Limit Control Needs Adjustment

Only a licensed heating and air conditioning contractor is allowed to adjust the Limit Control Switch.

Furnace is Noisy

Possible Causes:

Access Panels are Loose

Mount and fasten access panels correctly. 

 

Fan Belt is Sticking, Worn, or Damaged

Spray squeaky drive belts with belt dressing; have an HVAC professional replace worn or damaged fan belts.

 

Fan Belts are Too Loose or Too Tight

Have a professional adjust or replace belts.

 

Blower Motor Needs Lubrication.

If the Blower Motor housing has oil ports, it needs to be lubricated regularly.

 

Obstructed Burner

This can be a serious fire and safety hazard. Shut off the gas, disconnect the furnace and call an HVAC professional.

Things You Can Try Before Calling a Professional

Disclaimer: Certain home improvement projects are dangerous by nature and may present a risk of serious injury or death if not done properly. Any work you choose to perform is done at your own risk. You expressly agree to hold harmless Air Care Heating and Air Conditioning and its affiliates for any property damages, personal injury, or death, and any loss or damage that may result from your use of the information provided.

 

Before you get started:

  • Disconnect power and gas to the furnace- Please make sure to cut all power and gas to the heating unit before you remove the electrical access panel or attempt to perform any repairs. Keep in mind that there may be more than one power disconnect switch for your furnace. If you are unsure whether the unit has power running to it step away and get a heating and air conditioning professional to assist you.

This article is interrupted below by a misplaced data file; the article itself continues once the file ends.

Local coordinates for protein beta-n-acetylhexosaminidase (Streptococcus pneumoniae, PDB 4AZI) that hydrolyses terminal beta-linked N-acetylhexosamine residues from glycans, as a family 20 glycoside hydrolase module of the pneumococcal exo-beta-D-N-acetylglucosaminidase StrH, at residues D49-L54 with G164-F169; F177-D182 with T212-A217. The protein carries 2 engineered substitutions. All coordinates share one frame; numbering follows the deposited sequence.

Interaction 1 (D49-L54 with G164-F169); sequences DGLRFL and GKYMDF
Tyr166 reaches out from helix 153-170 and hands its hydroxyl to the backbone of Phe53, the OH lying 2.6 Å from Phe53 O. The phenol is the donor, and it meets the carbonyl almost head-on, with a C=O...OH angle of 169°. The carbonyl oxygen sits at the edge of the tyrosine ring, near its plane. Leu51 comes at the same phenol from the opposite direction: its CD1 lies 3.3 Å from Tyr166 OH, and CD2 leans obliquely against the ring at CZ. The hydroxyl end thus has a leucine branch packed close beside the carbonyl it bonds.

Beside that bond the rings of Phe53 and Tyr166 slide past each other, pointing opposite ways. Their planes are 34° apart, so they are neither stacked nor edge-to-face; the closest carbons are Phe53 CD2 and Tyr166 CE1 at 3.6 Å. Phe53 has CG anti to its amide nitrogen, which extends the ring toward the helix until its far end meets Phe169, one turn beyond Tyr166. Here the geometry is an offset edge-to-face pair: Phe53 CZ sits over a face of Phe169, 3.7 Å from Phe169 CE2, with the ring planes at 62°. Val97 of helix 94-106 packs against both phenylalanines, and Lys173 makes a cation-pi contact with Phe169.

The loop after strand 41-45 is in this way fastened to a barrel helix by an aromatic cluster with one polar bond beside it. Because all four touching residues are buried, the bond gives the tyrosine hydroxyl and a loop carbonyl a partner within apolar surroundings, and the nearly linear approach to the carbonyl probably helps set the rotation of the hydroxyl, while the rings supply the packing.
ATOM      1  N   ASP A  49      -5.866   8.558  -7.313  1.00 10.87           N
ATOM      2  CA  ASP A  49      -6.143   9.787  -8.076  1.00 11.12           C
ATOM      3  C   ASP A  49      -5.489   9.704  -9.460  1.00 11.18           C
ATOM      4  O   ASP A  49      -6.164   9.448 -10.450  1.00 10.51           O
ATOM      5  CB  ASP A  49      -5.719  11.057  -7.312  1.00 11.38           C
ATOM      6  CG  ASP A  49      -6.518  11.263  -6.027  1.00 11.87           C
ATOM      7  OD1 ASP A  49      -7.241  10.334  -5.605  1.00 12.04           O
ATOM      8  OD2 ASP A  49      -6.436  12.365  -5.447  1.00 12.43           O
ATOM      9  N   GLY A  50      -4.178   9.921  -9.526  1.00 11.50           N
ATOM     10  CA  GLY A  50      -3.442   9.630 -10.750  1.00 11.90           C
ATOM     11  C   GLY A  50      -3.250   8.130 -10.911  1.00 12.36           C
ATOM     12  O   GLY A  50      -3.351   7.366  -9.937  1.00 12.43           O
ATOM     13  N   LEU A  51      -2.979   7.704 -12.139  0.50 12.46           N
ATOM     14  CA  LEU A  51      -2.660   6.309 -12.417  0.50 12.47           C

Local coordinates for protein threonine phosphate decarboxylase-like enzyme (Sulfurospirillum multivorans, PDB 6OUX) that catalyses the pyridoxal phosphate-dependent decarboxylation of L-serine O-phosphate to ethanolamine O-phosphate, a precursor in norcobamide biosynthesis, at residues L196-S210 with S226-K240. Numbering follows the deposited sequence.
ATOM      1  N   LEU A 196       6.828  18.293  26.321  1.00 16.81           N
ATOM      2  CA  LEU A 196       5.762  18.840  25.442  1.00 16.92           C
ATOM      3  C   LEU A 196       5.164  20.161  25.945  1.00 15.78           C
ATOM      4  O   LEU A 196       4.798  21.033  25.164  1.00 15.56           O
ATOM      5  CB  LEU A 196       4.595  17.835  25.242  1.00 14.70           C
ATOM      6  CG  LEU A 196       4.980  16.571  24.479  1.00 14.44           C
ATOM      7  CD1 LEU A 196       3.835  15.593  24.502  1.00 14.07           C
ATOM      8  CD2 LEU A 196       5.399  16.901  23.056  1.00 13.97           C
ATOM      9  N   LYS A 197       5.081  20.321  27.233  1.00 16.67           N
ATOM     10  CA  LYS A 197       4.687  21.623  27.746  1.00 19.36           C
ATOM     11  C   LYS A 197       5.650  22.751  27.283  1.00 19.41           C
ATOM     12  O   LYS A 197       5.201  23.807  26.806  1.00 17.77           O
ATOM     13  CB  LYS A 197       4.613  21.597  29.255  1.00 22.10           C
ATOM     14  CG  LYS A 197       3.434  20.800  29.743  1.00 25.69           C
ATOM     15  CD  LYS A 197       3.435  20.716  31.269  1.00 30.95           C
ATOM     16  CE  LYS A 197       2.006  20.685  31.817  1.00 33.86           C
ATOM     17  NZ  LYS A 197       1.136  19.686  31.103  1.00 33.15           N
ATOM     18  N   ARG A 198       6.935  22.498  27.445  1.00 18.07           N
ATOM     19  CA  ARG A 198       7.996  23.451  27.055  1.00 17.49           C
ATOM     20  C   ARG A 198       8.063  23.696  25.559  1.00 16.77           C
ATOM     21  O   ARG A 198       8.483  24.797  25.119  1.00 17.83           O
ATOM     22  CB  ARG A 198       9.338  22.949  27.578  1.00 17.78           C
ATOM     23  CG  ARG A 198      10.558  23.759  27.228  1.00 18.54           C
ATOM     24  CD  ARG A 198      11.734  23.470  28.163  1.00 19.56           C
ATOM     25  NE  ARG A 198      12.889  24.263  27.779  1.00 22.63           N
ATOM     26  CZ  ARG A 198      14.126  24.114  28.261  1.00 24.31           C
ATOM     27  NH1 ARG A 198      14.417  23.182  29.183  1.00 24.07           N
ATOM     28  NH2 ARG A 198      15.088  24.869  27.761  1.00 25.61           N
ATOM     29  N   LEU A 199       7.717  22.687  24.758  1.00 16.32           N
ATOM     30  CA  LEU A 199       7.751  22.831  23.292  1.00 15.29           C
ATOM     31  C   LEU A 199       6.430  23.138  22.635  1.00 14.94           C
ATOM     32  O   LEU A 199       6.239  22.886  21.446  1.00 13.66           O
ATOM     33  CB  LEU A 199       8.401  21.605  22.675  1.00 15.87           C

• Beware of metal filings and sharp edges - Be very careful when handling parts or reaching into your heater. Many of the metal components and the furnace housing have metal filings and sharp edges left over from the production process which can cause severe injury.
  • Follow posted safety instructions - Follow all safety precautions suggested by the manufacturer of the equipment. Many times these are listed on the unit itself.
  • Use common sense - They say common sense is not very common. If something appears unsafe please don't do it; contact an HVAC professional instead.

 

Changing air filters is one of the most important parts of maintaining your heating system. If the system is unable to “breathe," it may shutdown, overheat, run efficiently, and not be able to heat your home altogether. Below are some guidelines for how frequently you should change your heating and air conditioning system’s filters:

 

  • If you have a conventional air filter, it should be changed about once every 2-3 moths. Some filters are reusable. If this is the case with your filter, simply rinse it off and let it air dry before placing it back into the unit.
  • If you have an electronic air filter in your HVAC system, the filter is usually reusable and should be cleaned out once a month, depending on how much you run your system.
  • If you have a Lennox, Aprilaire, or Honeywell premium air filter attached to your furnace, the media should be replaced every six to twelve months. In addition, it is important to not only make sure your heater is working safely and properly, but to make sure it is clean. Your furnace and should be kept free of excessive dirt and debris to allow your heating system to run more efficiently.
  • It is highly advised that you place a high-quality carbon monoxide (CO2) detector by your furnace. The carbon monoxide detector should measure Co2 in parts-per-million (ppm) and at a minimum should go-off at 400ppm. It also a good idea to place a CO2 alarm by any fuel burning appliance in your home (i.e. dryer, stove, fire place, etc.).